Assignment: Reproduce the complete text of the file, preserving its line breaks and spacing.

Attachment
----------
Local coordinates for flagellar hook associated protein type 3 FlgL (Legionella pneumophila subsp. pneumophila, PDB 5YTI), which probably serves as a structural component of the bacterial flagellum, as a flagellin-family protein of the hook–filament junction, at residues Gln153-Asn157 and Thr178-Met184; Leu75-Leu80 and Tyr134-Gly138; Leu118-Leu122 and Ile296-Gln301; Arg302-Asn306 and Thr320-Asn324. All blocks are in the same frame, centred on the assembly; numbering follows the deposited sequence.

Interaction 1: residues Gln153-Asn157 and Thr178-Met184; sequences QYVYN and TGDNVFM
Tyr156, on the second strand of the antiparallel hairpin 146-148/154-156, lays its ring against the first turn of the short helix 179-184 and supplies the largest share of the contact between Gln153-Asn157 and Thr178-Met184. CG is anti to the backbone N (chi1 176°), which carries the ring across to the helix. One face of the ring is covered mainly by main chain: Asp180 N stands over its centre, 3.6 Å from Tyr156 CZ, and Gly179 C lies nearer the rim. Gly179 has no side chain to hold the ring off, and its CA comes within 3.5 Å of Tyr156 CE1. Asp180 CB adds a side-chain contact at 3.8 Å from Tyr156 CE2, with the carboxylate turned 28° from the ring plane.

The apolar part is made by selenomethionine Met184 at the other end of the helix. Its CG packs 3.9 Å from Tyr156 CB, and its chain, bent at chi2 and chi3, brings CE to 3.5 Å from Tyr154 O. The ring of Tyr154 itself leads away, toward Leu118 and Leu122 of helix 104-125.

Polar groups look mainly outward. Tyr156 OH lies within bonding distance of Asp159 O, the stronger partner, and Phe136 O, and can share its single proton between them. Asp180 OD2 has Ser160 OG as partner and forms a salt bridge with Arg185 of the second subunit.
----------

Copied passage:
Local coordinates for flagellar hook associated protein type 3 FlgL (Legionella pneumophila subsp. pneumophila, PDB 5YTI), which probably serves as a structural component of the bacterial flagellum, as a flagellin-family protein of the hook–filament junction, at residues Gln153-Asn157 and Thr178-Met184; Leu75-Leu80 and Tyr134-Gly138; Leu118-Leu122 and Ile296-Gln301; Arg302-Asn306 and Thr320-Asn324. All blocks are in the same frame, centred on the assembly; numbering follows the deposited sequence.

Interaction 1: residues Gln153-Asn157 and Thr178-Met184; sequences QYVYN and TGDNVFM
Tyr156, on the second strand of the antiparallel hairpin 146-148/154-156, lays its ring against the first turn of the short helix 179-184 and supplies the largest share of the contact between Gln153-Asn157 and Thr178-Met184. CG is anti to the backbone N (chi1 176°), which carries the ring across to the helix. One face of the ring is covered mainly by main chain: Asp180 N stands over its centre, 3.6 Å from Tyr156 CZ, and Gly179 C lies nearer the rim. Gly179 has no side chain to hold the ring off, and its CA comes within 3.5 Å of Tyr156 CE1. Asp180 CB adds a side-chain contact at 3.8 Å from Tyr156 CE2, with the carboxylate turned 28° from the ring plane.

The apolar part is made by selenomethionine Met184 at the other end of the helix. Its CG packs 3.9 Å from Tyr156 CB, and its chain, bent at chi2 and chi3, brings CE to 3.5 Å from Tyr154 O. The ring of Tyr154 itself leads away, toward Leu118 and Leu122 of helix 104-125.

Polar groups look mainly outward. Tyr156 OH lies within bonding distance of Asp159 O, the stronger partner, and Phe136 O, and can share its single proton between them. Asp180 OD2 has Ser160 OG as partner and forms a salt bridge with Arg185 of the second subunit.